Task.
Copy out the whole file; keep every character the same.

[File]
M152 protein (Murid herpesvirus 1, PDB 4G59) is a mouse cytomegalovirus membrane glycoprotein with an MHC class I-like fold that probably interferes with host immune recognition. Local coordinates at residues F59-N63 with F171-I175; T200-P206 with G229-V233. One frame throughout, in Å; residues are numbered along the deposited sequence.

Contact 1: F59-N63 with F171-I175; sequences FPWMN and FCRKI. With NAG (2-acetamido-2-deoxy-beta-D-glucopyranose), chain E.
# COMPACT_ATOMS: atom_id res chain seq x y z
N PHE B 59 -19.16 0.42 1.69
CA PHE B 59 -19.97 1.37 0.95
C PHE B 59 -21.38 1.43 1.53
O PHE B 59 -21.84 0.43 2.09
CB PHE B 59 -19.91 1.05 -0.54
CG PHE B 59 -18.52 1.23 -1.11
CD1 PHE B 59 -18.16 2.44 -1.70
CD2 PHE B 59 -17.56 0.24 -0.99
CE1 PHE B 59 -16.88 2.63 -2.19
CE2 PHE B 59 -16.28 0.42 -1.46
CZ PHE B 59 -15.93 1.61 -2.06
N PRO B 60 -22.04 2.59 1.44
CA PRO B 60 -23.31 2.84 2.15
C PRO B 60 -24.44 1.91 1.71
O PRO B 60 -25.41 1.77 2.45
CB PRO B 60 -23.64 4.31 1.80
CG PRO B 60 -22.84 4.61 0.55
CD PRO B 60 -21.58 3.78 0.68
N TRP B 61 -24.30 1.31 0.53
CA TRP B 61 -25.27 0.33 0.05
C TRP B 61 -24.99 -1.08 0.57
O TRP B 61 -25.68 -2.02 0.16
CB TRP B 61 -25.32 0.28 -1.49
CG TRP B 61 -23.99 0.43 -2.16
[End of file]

M152 protein (Murid herpesvirus 1, PDB 4G59) is a mouse cytomegalovirus membrane glycoprotein with an MHC class I-like fold that probably interferes with host immune recognition. Local coordinates at residues F59-N63 with F171-I175; T200-P206 with G229-V233. One frame throughout, in Å; residues are numbered along the deposited sequence.

Contact 1: F59-N63 with F171-I175; sequences FPWMN and FCRKI. With NAG (2-acetamido-2-deoxy-beta-D-glucopyranose), chain E.
# COMPACT_ATOMS: atom_id res chain seq x y z
N PHE B 59 -19.16 0.42 1.69
CA PHE B 59 -19.97 1.37 0.95
C PHE B 59 -21.38 1.43 1.53
O PHE B 59 -21.84 0.43 2.09
CB PHE B 59 -19.91 1.05 -0.54
CG PHE B 59 -18.52 1.23 -1.11
CD1 PHE B 59 -18.16 2.44 -1.70
CD2 PHE B 59 -17.56 0.24 -0.99
CE1 PHE B 59 -16.88 2.63 -2.19
CE2 PHE B 59 -16.28 0.42 -1.46
CZ PHE B 59 -15.93 1.61 -2.06
N PRO B 60 -22.04 2.59 1.44
CA PRO B 60 -23.31 2.84 2.15
C PRO B 60 -24.44 1.91 1.71
O PRO B 60 -25.41 1.77 2.45
CB PRO B 60 -23.64 4.31 1.80
CG PRO B 60 -22.84 4.61 0.55
CD PRO B 60 -21.58 3.78 0.68
N TRP B 61 -24.30 1.31 0.53
CA TRP B 61 -25.27 0.33 0.05
C TRP B 61 -24.99 -1.08 0.57
O TRP B 61 -25.68 -2.02 0.16
CB TRP B 61 -25.32 0.28 -1.49
CG TRP B 61 -23.99 0.43 -2.16